Traci Lanner – 20 Year Milestone
Director, The School at Springbrook
A self-described introvert, when not at work, you are likely to find Traci Lanner, Director of The School at Springbrook, sitting out in the sunshine engrossed in a book, camping with her husband and son, or enjoying a long run. A highly respected leader in the field of Behavior Analysis, with an educational and professional background in counseling and psychology, Traci came to Springbrook in 1999. “I started here as a temporary job, looking for a place to figure out my next step,” she shares.
Lucky for us, each new step in Traci’s career has been with Springbrook, where she “made a home” for herself. Today, we are excited to congratulate Traci on her 20-Year Milestone! Traci began as one of Springbrook’s first (and for many years, only) Behavior Specialist – working with children and adults across Springbrook’s programs. Her work at that time, as a member of Springbrook’s Article XVI Clinic, gave Traci a broad perspective of Springbrook’s diverse programs, employees, and needs of the people we support. This perspective continued to expand with her next step at Springbrook as a member of the organization’s first Quality Assurance department. Throughout her years with QA, Traci continued her work in Behavior Analysis, becoming the Lead Behavior Specialist and building the Behavior Team.
In 2006 Traci took on her next role—and most challenging to date—as the Assistant Director of the Golisano Program. Traci was a key member of the team that envisioned, planned, and implemented one of New York State’s most innovative programs for young people with autism—navigating the development of a brand new program while also becoming a new mother. She shared that she was often so tired at this time in her life that she would stop midway on her hour-long commute to and from work to take a quick power nap in the car, “just to make the commute safely!” In her time as an AD, Traci grew into the capable, fair, and respected supervisor that she is known as today. Her approach to managing her teams is about equity, hard work, understanding, and holding people accountable.
She shared with us that working at Springbrook has changed her perspective about many things in her life. “Certainly about how I feel about and advocate for people with developmental disabilities—that has only gotten stronger in my time here. I have also gained confidence and knowledge about everything I do. I’ve been given the opportunity to lead and been supported throughout my career. And, I’ve learned how to express myself, particularly in difficult situations.” This growth as a professional became clear when, two weeks before the official opening of the Golisano Program, Traci was asked to step-in as the Interim Director. After “holding the record for the longest interim run,” Traci officially accepted the permanent role of Director of the Golisano Program, which she held until this past October of 2019, when she was promoted to Director of The School at Springbrook (bridging the schools many unique programs—overseeing them as a whole).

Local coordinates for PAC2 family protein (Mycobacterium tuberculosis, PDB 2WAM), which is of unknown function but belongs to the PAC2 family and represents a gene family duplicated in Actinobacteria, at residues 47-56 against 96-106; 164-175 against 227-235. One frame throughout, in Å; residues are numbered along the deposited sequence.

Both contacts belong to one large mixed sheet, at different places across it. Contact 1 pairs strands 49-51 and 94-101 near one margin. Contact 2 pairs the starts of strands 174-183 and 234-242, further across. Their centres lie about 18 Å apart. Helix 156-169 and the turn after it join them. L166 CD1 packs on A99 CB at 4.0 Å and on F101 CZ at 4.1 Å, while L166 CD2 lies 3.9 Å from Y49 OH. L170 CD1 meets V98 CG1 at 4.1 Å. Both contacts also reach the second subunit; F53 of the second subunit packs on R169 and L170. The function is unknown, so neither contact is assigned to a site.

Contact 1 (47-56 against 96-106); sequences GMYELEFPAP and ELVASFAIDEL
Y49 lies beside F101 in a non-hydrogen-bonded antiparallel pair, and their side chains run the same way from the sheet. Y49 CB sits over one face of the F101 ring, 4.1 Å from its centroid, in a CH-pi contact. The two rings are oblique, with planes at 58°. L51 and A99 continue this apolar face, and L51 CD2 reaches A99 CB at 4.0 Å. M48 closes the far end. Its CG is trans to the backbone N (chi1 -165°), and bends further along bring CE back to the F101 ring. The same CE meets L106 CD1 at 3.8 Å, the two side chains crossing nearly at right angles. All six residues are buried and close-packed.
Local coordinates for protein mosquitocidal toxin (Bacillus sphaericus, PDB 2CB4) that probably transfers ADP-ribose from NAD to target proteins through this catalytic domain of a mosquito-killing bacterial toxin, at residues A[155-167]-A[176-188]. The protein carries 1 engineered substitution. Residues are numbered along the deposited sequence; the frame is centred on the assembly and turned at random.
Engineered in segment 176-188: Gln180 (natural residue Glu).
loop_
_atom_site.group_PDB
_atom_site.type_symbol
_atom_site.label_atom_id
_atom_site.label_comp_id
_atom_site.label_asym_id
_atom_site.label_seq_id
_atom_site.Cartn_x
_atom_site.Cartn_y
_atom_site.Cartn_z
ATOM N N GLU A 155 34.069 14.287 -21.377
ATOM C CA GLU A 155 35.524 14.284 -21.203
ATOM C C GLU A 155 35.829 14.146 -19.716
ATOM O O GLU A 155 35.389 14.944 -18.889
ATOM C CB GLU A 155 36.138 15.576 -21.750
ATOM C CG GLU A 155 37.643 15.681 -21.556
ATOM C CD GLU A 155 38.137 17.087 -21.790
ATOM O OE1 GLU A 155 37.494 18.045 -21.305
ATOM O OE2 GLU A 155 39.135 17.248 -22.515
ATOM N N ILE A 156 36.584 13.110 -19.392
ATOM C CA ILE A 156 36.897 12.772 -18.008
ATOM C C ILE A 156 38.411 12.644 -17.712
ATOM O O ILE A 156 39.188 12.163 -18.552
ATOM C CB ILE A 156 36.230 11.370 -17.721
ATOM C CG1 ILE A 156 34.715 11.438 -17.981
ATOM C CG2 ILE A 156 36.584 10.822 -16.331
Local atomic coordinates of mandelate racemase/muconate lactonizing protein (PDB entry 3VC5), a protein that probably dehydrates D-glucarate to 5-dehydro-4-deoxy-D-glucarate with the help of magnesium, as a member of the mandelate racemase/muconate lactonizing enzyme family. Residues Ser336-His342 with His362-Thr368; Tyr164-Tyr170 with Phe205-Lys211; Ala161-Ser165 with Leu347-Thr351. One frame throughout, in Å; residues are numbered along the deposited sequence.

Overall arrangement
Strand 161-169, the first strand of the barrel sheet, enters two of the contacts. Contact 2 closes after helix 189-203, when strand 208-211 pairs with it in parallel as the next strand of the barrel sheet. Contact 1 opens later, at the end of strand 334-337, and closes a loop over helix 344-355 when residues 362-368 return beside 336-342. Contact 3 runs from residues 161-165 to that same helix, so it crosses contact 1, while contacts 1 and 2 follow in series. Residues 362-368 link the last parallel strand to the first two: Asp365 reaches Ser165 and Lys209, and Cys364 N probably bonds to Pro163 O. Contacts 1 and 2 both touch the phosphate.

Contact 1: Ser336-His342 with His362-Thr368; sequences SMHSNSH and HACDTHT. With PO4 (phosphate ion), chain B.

20 years with an organization is no small accomplishment, and reaching such a Milestone is never done alone. Traci credits the support of many throughout her Springbrook journey – her first mentor and current colleague, Jeff Edelstein, for encouraging her early work in Behavior Analysis when many others did not understand the approach; Springbrook’s Chief Operations Officer, Seth Haight, for being such a persuasive, positive influence—encouraging her to take on leadership roles even when she resisted; Patricia Kennedy, Springbrook’s CEO, for always asking “what more can we do to support you,” rather than “what more can you do for us”; and, her team of colleagues within the school and across the organization, for their perseverance when things get difficult.
When we asked Traci to share her advice for current and new staff, she underscored her guidance with a poignant memory:
“When I was a Behavior Specialist, I worked with a student who was very aggressive. He would aggress when someone got too close, when he felt that someone was in his personal space. He knew that aggression was a very effective way to get someone away from you—so many people were scared of him. What he needed was to be taught a different way to communicate. So, I began visiting him on Fridays. Each visit I would come closer and closer, inch-by-inch, until he would try to hurt me. Then, I would redirect, telling him to say ‘go away.’ Many Fridays I went home with bruises and odd looks from staff who didn’t understand what I was doing. But I returned, and finally one day, he said, ‘GO AWAY!’ And, from that day on, he had the ability to tell people to go away.”
“What I hope people understand about working at Springbrook, is how significant this work can be. You have the opportunity to make someone’s life better. You can choose to be a caregiver—to keep a house clean and safe for residents, or you can choose to be a teacher. To help someone build a skill that will change their life forever. Choose to be a teacher.”
Thank you, Traci, for 20 years of being a teacher!